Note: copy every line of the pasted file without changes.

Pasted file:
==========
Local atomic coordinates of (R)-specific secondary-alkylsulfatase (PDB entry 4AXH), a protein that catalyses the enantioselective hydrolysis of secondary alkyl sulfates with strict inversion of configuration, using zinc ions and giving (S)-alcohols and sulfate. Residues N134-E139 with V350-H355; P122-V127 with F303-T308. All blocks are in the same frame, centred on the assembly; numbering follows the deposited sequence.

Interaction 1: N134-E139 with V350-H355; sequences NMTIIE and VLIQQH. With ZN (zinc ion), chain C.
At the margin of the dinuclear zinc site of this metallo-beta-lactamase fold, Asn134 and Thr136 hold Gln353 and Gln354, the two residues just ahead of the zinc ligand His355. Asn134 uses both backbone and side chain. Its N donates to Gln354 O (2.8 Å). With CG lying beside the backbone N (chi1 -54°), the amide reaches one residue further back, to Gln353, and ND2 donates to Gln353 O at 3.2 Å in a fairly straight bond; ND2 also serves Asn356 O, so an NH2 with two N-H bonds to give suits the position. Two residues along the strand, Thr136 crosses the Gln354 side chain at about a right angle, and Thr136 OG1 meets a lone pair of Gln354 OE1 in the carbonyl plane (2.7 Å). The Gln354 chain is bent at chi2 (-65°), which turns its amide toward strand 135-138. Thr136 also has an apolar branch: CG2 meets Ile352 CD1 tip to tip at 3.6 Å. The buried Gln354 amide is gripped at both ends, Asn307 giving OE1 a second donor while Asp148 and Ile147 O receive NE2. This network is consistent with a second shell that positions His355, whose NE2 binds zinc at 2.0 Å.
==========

Local atomic coordinates of (R)-specific secondary-alkylsulfatase (PDB entry 4AXH), a protein that catalyses the enantioselective hydrolysis of secondary alkyl sulfates with strict inversion of configuration, using zinc ions and giving (S)-alcohols and sulfate. Residues N134-E139 with V350-H355; P122-V127 with F303-T308. All blocks are in the same frame, centred on the assembly; numbering follows the deposited sequence.

Interaction 1: N134-E139 with V350-H355; sequences NMTIIE and VLIQQH. With ZN (zinc ion), chain C.
At the margin of the dinuclear zinc site of this metallo-beta-lactamase fold, Asn134 and Thr136 hold Gln353 and Gln354, the two residues just ahead of the zinc ligand His355. Asn134 uses both backbone and side chain. Its N donates to Gln354 O (2.8 Å). With CG lying beside the backbone N (chi1 -54°), the amide reaches one residue further back, to Gln353, and ND2 donates to Gln353 O at 3.2 Å in a fairly straight bond; ND2 also serves Asn356 O, so an NH2 with two N-H bonds to give suits the position. Two residues along the strand, Thr136 crosses the Gln354 side chain at about a right angle, and Thr136 OG1 meets a lone pair of Gln354 OE1 in the carbonyl plane (2.7 Å). The Gln354 chain is bent at chi2 (-65°), which turns its amide toward strand 135-138. Thr136 also has an apolar branch: CG2 meets Ile352 CD1 tip to tip at 3.6 Å. The buried Gln354 amide is gripped at both ends, Asn307 giving OE1 a second donor while Asp148 and Ile147 O receive NE2. This network is consistent with a second shell that positions His355, whose NE2 binds zinc at 2.0 Å.